Please familiarize yourself with the newly gazetted PPPFA Guidelines, according to these guidelines EME certificates cannot be issued by Verification Agencies, a letter confirming turn over below R5 million per annum must be written by either an Accounting Officer or an Auditor. There is even an attached format of how this letter should be written. Make sure that you do not mislead the public by issuing these certificates as though they will be acceptable in public service because all these complaints will come back and flood my system.
The guidelines of course refer to the entire Regulations, especially section 10. The email above states that EME certificates issued by verification agencies to private companies remains valid. However if the same EME wishes to submit documentation to “public service”, they will need to get another certificate, this time issued by an auditor or accounting officer. The many EMEs that currently have valid EME certficates produced by verification agencies are going to have to pay twice to get a second EME certificate. As noted above some private companies are INSISTING on certificate issued by verification agencies, while govt is now insisting on certificates to NOT be issued by verification agencies. The dti is happy with one set of certificates, while PPPFA is unhappy with it. The only way to win is to spend time and money, and red tape producing the same certificate twice. Apparently PPPFA is now interpreting the codes and insisting both SANAS and accredited verification agencies are following their rules. Even more confusing in our discussions with senior directors at Treasury, their had no idea of the policy as explained in the email above.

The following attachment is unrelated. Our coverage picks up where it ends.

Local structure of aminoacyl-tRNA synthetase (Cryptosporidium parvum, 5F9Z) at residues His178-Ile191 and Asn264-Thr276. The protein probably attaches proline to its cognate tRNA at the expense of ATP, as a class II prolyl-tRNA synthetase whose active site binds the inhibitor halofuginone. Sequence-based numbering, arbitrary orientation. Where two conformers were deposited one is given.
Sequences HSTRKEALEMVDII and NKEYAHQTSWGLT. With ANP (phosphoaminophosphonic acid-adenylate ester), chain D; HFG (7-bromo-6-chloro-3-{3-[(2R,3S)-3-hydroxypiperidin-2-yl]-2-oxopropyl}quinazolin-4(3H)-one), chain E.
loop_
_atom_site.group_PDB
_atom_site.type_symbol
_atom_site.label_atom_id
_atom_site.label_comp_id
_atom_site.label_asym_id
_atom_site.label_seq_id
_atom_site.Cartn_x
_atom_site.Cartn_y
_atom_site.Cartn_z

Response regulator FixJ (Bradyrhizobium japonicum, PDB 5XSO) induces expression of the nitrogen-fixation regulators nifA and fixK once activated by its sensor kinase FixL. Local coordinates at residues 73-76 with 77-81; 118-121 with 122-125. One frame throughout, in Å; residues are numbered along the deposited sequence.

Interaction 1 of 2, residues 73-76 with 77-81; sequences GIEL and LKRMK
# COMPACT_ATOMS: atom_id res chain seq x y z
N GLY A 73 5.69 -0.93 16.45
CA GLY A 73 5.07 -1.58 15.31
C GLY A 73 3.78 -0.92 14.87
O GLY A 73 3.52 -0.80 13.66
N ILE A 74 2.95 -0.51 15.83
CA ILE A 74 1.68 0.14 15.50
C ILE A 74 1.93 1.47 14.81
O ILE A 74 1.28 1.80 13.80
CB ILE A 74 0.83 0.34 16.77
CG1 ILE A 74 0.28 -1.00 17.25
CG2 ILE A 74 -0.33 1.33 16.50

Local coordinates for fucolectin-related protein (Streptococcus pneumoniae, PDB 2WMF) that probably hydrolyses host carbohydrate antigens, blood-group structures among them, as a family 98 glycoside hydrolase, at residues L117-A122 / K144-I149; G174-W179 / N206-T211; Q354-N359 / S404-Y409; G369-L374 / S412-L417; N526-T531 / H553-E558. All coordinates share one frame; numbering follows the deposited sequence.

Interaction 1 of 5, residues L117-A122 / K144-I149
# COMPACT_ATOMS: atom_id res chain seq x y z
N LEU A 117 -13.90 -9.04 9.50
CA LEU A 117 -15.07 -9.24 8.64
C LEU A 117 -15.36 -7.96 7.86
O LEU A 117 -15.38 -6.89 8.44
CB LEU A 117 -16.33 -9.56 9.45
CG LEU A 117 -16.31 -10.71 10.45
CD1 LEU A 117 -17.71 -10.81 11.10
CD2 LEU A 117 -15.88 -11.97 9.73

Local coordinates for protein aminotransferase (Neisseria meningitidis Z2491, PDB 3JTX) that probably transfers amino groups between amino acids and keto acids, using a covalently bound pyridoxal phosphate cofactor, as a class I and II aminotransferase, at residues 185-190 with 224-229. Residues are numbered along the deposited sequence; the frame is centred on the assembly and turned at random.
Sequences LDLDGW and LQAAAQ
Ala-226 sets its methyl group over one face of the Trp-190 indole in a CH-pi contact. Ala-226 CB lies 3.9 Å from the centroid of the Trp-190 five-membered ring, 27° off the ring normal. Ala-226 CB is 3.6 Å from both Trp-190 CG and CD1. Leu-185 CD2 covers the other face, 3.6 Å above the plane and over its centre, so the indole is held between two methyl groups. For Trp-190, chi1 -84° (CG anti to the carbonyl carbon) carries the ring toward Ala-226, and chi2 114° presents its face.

The problem could have been avoided if SANAS had issued full accreditation for code 000 to all agencies. It could also be avoided if the dti minister were to issue a ruling that overrides the Treasury’s requirements, or whoever is objecting to verification agencies issuing EME certificates.
At the same time we are well aware that some agencies, and accountants do not perform rigid checks on turnover and simply issue certificates on the basis of a faxed document purporting to be accurate financials. In many cases the company has a turnover of well above the threshold and is deliberately supplying ncorrect information, which is fronting and which the new regulations are trying to stop.
This issues raises more questions than answers.
1) What if a company accepted agency EME certificates in its own verification, and earned procurement points on those certificates. Surely this company’s certificate could not be used by the PPPFA because they used different rules in calculating their certificate?
2) Code 000 also states that all public entities, govt departments, State owned enterprises must obtain their own B-BBEE certificate. The new regulations emphasise this in their conditions by stating that if one agency procures from another the same 90/10 or 80/20 rule comes into affect and each government agency must supply a valid B-BEE certificate. Each government agency must use the specialised scorecard – because they do not have ownership. If the whole reason for excluding verification agencies from verifying EMEs is because they do not have accreditation for code 000, then they also do not have accreditation to verify specialised enterprises either! Therefore, at this point there are no agencies nor auditors able to issue valid certificates for any government enterprise or organ of state.